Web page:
There was time when Guitar Hero ruled the rhythm game space. Even if you owned and preferred Rock Band, there was some at some point you owned and played Guitar Hero as well. Sadly, the genre became over saturated and people eventually got sick of the plastic instruments that companies were trying to sell. Now that time has passed, Activison and FreeStyle Games are trying to breathe life back into genre with a new take on Guitar Hero with Guitar Hero Live.
When Activison announced that the band format would not return for Guitar Hero, I was a little put off. Like many others, I had come accustomed to being able to pick and choose what instrument I wanted to play on any given day, but I understood the decision considering almost everyone I know prefers Guitar, including myself. Then developers FreeStyle Games showed off their new version of the Guitar Controller, now with 2 rows of buttons instead of just one. It was a minor change but it was enough to get myself and many others interested in what new things would be coming to Guitar Hero. There are three big areas of change for Guitar Hero Live. The live crowds, Guitar Hero TV, and the new guitar controller. Like many others, it was the new Guitar that was the selling point. After playing quite literally thousands of hours over the years of the various Rock Band and Guitar Hero games, changing the guitar was enough to intrigue me.
Yu-Gi-Oh Legacy of the Duelist offers a good way for long time fans to play the trading card game, but its lack of real story telling will not help new people become engaged.
Yu-Gi-Oh Legacy of the Duelist is a game aimed at those people who grew up playing and watching Yu-Gi-Oh. Instead of trying to tell a side story or recreate the known stories in a new fashion, Yu-Gi-Oh Legacy of the Duelist brings a straight up digital port of the card game and lore to your console.
For better or for worse, this is game is simply Yu-Gi-Oh on your console. A lot of other titles in this franchise relied on some sort of gimmick or changed the gameplay completely to entice fans of the franchise to jump in. Such as Yu-Gi-Oh The Flasebound Kingdom was more of a turn based RPG than a Yu-Gi-Oh card battler. This time around Yi-gi-oh is taking a much more simplistic route. Players will go through each of the series of Yi-gi-oh such as the original Yu-Gi-Oh television show, or even the later series like Yu-Gi-Oh 5DS. Players will simply battle their opponents in the story, or you can take your own personal deck online against friends or strangers. Everything you would want in terms of being able to play the Yu-Gi-Oh card game is here in this package.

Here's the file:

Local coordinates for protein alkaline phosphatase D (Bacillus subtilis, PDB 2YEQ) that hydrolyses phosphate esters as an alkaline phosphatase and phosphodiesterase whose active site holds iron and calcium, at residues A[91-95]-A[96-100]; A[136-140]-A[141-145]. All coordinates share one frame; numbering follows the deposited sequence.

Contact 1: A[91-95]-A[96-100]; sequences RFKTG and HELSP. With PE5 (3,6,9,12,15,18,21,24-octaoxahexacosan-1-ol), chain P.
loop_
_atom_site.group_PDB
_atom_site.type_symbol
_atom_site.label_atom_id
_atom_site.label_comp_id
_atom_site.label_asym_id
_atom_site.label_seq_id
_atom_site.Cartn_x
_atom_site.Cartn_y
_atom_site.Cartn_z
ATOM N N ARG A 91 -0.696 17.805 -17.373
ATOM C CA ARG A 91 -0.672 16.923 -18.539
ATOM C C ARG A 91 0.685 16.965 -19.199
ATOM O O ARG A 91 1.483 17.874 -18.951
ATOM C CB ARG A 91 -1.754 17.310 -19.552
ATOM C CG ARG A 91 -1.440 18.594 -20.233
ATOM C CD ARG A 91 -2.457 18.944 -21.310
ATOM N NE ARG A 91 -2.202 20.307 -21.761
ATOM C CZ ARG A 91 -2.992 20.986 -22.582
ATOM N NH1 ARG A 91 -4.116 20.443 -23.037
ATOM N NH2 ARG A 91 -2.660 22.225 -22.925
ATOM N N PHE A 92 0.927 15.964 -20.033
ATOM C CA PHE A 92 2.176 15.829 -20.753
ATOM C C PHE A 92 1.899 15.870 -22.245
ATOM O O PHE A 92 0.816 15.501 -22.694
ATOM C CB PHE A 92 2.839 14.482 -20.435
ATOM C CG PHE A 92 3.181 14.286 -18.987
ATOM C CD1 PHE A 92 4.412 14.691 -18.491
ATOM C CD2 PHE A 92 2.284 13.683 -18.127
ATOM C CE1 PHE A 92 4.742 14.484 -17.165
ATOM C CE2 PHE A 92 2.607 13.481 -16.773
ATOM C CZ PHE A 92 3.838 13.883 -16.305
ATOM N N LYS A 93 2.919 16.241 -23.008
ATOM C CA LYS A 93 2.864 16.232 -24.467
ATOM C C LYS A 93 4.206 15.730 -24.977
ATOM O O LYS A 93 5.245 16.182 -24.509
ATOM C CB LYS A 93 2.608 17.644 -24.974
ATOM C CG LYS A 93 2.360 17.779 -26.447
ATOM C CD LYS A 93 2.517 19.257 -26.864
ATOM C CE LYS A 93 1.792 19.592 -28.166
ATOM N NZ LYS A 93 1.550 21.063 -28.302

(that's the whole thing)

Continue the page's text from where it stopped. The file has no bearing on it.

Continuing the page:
Rare Replay gives players 30 classic Rare titles for only $30. You would be crazy to not take advantage of this value.
Rare is celebrating thirty years in the gaming industry by releasing Rare Replay. Rare Replay is a Microsoft Xbox One exclusive that contains a collection of thirty hit games throughout the lifetime of the company. Games such as Jetpac that released in 1983, to Banjo-Kazooie: Nuts & Bolts from 2008, and twenty-eight more epic Rare games between this time period. It is a rare sight to see a video game company that has been around for thirty years, and to produce thirty hit games like Rare has. Rare has released their gaming hall of fame for gamers of new and old, but do these games in this collection stand up to the test of time or do they falter to it.
I believe the first few minutes of a game are crucial, as they set the tone and mood for the gamer. The game opens with a exciting and flashing cinematic introducing the collection, it’s games, features, and their characters. Accompanied with an upbeat, well scripted, and catchy song that will get suck in your head for hours. Already you can see Rare’s hard work and dedication into this collection with their wacky and creative opening scene.